Other men besides Austin wanted empresario contracts in Texas, and a few were in Mexico City in 1822. Because of the changing political scene and the slow passage of the colonization laws, they had to wait until 1825, after the passage of national and state colonization laws. To encourage immigration, settlers were free from national taxes for four years. Land ownership was limited to eleven leagues. Owners had to be residents of Mexico. Preference was given to native Mexicans in the selection, and the national government could use any portion of land needed for the defense and security of the nation.
Four contracts were signed within three weeks. One was for Green DeWitt to settle 400 families on the Guadalupe River. DeWitt developed the area around Gonzales and was the second most successful empresario in Texas. He settled 189 families before his contract expired in 1831. His colony suffered Indian attacks and controversy with his neighbor, Mexican native empresario Martín De León.
De León moved his family north across the Nueces River and into the province of Texas in the early 1800s. He made a living by catching mustangs and wild cattle and raising mules, then selling the animals in San Antonio or even trailing them to Louisiana. In April 1824, before the passage of the national colonization law, he received permission to establish a town for forty-one Mexican families about twenty miles northeast of La Bahía on the banks of the Guadalupe River. No boundaries were mentioned. By October, De León and twelve families had arrived at a cypress grove, the site of the town of Guadalupe Victoria (now Victoria, Texas).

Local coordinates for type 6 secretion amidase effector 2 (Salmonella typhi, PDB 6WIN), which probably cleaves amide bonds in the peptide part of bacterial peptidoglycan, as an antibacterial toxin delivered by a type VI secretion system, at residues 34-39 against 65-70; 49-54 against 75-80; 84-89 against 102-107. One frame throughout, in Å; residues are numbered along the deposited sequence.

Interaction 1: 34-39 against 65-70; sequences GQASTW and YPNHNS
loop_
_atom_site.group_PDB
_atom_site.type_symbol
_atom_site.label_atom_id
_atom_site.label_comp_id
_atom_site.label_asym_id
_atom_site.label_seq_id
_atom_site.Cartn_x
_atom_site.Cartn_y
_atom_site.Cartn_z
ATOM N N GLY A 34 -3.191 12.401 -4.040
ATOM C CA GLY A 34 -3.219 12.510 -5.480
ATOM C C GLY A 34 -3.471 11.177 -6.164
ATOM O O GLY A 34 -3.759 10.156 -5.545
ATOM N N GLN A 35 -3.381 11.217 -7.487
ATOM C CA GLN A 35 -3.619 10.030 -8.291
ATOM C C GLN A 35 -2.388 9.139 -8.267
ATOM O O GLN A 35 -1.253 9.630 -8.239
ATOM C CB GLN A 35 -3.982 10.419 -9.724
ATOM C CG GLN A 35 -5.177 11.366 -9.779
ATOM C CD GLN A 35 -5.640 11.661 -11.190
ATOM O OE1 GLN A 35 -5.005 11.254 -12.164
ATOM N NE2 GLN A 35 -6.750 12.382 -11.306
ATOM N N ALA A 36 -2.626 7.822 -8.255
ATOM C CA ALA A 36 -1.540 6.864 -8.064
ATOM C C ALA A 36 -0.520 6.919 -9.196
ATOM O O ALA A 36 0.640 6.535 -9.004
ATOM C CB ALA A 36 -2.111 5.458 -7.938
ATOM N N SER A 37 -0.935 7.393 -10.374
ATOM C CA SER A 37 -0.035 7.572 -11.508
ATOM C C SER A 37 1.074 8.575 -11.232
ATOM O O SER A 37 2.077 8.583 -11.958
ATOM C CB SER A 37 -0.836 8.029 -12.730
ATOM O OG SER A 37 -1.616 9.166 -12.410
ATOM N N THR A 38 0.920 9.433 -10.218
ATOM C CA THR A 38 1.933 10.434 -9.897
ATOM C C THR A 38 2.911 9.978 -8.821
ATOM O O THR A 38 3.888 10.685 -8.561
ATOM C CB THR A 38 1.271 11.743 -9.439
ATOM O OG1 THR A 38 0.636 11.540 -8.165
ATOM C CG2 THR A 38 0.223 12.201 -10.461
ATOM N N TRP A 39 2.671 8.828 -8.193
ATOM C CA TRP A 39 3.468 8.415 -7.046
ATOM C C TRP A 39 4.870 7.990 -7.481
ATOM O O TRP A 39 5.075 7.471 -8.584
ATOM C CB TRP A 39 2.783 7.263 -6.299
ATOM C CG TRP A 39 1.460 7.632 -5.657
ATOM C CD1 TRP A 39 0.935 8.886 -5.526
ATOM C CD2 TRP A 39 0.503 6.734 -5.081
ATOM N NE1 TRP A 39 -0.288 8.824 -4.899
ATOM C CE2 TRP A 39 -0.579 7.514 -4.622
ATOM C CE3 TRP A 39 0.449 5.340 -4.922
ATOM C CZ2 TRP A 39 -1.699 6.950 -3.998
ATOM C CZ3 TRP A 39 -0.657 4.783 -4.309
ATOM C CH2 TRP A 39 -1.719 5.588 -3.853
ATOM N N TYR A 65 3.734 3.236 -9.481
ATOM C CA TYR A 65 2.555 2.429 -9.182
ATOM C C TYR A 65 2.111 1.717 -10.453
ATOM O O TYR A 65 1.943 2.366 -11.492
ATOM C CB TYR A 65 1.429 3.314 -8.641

Unaware of the colonization grant to De León in San Antonio, the state assigned the same area of the Guadalupe valley with specific boundaries to DeWitt in April 1825. When DeWitt's settlers arrived, trouble was inevitable. Because the colonization laws gave preference to native Mexicans, De León petitioned the state for compensation, and the authorities told DeWitt in October 1825 that he had to respect De León's prior claims, but they still failed to establish boundaries. The state named land commissioners for both De León's and DeWitt's colonies. The commissioners issued titles in 1831, the year DeWitt's six-year contract expired permanently. The boundaries remained unresolved. Eventually sixteen non-Hispanic families, some of whom were Anglo-Americans with Irish roots, received headrights in De León's otherwise Hispanic community.
Source: Anglo-American Colonization
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